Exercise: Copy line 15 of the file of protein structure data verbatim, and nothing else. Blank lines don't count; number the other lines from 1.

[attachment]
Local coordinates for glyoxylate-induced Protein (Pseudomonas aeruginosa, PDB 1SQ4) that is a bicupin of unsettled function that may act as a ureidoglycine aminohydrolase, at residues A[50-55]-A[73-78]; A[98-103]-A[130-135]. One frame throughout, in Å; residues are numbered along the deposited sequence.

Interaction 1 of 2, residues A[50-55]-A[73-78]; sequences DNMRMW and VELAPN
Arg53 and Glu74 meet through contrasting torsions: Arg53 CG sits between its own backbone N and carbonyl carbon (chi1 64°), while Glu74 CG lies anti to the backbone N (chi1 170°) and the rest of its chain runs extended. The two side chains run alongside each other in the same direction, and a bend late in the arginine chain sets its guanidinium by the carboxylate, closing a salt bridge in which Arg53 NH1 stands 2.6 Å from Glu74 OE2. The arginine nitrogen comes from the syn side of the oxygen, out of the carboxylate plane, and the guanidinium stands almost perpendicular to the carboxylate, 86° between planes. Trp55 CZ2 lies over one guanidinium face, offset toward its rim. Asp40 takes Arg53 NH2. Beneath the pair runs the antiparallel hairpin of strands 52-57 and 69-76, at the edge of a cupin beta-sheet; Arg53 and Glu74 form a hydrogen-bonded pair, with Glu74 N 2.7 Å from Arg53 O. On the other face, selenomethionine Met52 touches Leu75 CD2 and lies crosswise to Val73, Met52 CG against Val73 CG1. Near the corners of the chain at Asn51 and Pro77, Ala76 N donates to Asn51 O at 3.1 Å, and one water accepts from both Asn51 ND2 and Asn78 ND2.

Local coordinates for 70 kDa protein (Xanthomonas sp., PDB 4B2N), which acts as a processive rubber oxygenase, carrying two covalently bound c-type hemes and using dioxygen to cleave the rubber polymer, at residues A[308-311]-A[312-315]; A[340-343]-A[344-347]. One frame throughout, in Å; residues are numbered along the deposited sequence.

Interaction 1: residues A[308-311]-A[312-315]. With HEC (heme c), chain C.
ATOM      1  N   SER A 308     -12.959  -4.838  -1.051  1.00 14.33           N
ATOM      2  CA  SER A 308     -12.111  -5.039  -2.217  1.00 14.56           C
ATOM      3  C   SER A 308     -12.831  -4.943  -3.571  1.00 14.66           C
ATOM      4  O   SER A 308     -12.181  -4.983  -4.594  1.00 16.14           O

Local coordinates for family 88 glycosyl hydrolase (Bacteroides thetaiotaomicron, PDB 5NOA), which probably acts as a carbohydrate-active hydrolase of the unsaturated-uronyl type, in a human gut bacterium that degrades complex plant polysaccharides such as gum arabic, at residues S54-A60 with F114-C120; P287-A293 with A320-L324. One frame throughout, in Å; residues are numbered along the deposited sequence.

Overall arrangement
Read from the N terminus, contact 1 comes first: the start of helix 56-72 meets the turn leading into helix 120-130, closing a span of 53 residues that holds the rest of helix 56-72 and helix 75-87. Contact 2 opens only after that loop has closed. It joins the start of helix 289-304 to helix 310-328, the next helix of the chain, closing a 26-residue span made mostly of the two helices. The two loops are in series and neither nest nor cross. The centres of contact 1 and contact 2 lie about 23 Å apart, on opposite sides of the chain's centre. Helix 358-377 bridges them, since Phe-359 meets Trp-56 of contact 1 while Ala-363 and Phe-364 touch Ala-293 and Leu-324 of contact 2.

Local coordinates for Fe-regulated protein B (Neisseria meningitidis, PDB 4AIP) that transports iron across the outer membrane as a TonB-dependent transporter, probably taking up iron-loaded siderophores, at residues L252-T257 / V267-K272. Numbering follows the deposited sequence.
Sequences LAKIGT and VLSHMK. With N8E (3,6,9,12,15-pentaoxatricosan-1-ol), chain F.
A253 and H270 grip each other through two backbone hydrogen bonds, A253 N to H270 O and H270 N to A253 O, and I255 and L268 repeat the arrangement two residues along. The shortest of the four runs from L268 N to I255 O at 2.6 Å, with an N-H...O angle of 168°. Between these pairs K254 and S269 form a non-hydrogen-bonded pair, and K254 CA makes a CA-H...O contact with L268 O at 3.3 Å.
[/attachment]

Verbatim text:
A253 and H270 grip each other through two backbone hydrogen bonds, A253 N to H270 O and H270 N to A253 O, and I255 and L268 repeat the arrangement two residues along. The shortest of the four runs from L268 N to I255 O at 2.6 Å, with an N-H...O angle of 168°. Between these pairs K254 and S269 form a non-hydrogen-bonded pair, and K254 CA makes a CA-H...O contact with L268 O at 3.3 Å.